These are also knows as the Tasmanian Tiger or Tasmanian Wolf. The last one, named Benjamin died on September 7th, 1936 because of being left outside in cold weather. Scientists are doubtful, but some people have claimed they've seen them in the wild still. Their skulls look almost identical to dogs, but they could open their mouths 80+ degrees! Seriously, look at images or video of them yawning, it is amazing. They were marsupials, with a pouch that opened toward the back, not like a kangaroo pouch.
Thylacine were blamed for being sheep killers and farmers had a bounty on them, but their jaws were actually weak, too weak to be able to kill a sheep. Even one picture of one carrying a chicken off was found to be staged as sort of anti-Thylacine propaganda. It is likely that they couldn't take down prey much larger than around 11 pounds. Because of their stiff gait, they were unlikely fast and probably more ambush rather than pursuit predators (unlike actual wolves).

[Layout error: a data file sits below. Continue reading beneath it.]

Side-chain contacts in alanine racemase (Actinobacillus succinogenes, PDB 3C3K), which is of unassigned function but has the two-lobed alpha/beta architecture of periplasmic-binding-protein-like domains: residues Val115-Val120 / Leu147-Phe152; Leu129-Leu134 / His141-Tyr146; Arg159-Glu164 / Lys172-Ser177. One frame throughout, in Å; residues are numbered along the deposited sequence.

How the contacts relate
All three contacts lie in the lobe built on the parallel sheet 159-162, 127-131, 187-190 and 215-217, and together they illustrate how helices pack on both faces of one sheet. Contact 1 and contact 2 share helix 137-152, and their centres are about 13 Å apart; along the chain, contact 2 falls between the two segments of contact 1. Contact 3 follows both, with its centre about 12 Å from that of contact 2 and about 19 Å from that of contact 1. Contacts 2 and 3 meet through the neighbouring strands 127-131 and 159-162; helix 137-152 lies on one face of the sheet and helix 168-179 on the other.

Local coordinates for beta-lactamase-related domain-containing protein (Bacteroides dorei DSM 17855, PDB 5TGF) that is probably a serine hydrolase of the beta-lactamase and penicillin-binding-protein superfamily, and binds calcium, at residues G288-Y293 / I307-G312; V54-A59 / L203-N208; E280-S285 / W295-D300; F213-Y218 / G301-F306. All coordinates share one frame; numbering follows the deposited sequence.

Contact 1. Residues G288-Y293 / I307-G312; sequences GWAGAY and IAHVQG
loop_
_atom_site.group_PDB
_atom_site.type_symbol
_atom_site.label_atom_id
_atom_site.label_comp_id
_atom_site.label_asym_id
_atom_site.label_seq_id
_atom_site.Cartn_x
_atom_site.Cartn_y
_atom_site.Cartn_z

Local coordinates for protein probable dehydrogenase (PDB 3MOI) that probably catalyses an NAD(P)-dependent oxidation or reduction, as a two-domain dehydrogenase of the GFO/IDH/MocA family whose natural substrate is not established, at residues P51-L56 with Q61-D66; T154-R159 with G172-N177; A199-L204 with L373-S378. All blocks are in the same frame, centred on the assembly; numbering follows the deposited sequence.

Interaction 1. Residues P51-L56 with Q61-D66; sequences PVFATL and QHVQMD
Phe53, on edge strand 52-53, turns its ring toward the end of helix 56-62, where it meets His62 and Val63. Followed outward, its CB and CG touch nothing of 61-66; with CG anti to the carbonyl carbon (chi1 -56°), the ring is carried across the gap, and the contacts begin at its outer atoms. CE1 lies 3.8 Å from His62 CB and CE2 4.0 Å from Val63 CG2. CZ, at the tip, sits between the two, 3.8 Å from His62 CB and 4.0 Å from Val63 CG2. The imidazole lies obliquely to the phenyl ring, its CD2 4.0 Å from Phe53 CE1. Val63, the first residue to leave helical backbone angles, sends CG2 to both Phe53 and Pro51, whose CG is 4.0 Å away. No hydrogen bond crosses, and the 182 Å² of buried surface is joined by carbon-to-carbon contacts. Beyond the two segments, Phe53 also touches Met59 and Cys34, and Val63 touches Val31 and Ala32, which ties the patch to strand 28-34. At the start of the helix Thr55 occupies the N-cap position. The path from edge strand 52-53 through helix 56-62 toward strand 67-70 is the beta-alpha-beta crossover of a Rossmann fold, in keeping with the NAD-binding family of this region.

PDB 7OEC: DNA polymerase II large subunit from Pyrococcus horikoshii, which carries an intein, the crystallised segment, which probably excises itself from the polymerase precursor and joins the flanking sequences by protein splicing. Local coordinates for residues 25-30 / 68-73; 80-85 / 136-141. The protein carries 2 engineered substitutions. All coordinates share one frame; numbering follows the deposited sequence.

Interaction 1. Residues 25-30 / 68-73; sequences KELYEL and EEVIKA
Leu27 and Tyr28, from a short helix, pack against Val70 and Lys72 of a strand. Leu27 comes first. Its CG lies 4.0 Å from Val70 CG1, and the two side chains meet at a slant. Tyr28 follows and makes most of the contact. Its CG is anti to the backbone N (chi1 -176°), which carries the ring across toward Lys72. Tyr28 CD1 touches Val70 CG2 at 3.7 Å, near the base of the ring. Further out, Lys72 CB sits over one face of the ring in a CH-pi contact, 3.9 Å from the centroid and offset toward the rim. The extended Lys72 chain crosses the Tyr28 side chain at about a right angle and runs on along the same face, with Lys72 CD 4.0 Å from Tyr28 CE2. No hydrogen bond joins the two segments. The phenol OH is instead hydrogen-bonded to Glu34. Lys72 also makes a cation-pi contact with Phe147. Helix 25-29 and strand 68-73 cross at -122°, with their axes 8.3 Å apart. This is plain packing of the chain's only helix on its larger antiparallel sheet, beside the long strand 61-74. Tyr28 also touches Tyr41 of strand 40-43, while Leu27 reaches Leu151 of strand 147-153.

This painting is one of those I wish I could redo. I am fine with the body, but oh how I hate the face. Unbeknownst to me, when I bought a few more colours of pencils from the art store, one of the blacks I bought was actually an ink pencil rather than watercolour. The ink pencils work the same as the watercolour pencils, but the colour is much more intense, and a bit more opaque. When drawing with it, they look the same. I can use the black watercolour to darken colours or add shadow, not so with the ink. So, the face looks almost cartoonish and tacked on to the body. I share the good, the bad, and the ugly though. Now that I know how it works and know that I have them, I love the ink pencils, especially for when I want true black.